Andrew W. Mellon Graduate Fellow in the Humanities
2010—2011 Forum on Virtuality
Technologies of the Invisible: Optical Instruments and Musical Romanticism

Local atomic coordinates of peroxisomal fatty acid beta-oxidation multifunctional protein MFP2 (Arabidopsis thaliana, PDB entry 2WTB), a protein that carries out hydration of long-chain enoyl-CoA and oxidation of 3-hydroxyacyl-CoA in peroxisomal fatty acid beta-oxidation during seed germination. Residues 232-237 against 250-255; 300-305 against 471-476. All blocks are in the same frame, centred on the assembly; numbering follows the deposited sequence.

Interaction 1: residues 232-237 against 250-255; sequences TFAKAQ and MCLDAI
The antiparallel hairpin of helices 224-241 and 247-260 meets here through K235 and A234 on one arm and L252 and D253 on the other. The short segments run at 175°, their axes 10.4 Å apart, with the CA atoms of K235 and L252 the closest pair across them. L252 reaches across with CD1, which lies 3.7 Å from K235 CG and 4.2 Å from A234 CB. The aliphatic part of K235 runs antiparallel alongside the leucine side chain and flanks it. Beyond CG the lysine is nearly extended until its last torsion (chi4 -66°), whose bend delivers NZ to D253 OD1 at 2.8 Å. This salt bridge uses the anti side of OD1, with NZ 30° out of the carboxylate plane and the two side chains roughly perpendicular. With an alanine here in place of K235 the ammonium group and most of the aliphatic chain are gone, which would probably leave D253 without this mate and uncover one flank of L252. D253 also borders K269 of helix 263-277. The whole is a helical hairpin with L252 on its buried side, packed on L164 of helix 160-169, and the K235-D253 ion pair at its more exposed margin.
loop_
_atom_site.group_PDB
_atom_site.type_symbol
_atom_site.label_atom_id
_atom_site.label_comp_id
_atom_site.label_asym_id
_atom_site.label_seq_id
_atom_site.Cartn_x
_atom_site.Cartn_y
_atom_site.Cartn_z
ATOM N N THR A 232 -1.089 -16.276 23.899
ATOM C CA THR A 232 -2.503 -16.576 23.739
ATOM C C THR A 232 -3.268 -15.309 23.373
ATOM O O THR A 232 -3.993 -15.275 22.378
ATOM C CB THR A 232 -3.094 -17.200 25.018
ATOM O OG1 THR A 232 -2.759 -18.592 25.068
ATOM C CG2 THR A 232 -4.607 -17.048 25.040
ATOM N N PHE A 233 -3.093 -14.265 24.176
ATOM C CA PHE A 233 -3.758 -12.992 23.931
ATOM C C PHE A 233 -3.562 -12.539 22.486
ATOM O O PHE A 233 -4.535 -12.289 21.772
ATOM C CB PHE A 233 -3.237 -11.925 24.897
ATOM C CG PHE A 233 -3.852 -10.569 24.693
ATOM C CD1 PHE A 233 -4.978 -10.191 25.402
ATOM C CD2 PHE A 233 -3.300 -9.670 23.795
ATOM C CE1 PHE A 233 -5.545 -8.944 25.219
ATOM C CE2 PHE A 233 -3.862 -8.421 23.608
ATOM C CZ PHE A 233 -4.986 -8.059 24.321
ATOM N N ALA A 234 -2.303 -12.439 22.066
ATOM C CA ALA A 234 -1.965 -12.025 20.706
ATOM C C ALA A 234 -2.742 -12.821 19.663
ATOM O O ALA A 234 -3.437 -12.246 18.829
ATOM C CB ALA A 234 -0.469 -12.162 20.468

To early Romantics, music revealed distant worlds, inner lives, and spirit realms. Though musicologists have traditionally viewed these as metaphors for the noumenal reality of idealist philosophy, they in fact have a material basis in the telescopes, microscopes, peepboxes and magic lanterns of the eighteenth century. Tracing music’s interactions with optical instruments in popular entertainment, opera, and musical discourse from 1770 to 1820, I demonstrate that early Romantic aesthetics and listening practices grew out of music’s associations with optical images, and that they solidified a new attitude towards mediated perception and virtual realities. Whereas Enlightenment era thinkers worried over the capacity of instruments to deceive, early Romantics embraced the sensations delivered by instruments as closer to truth than the gross corporealities of unmediated experience.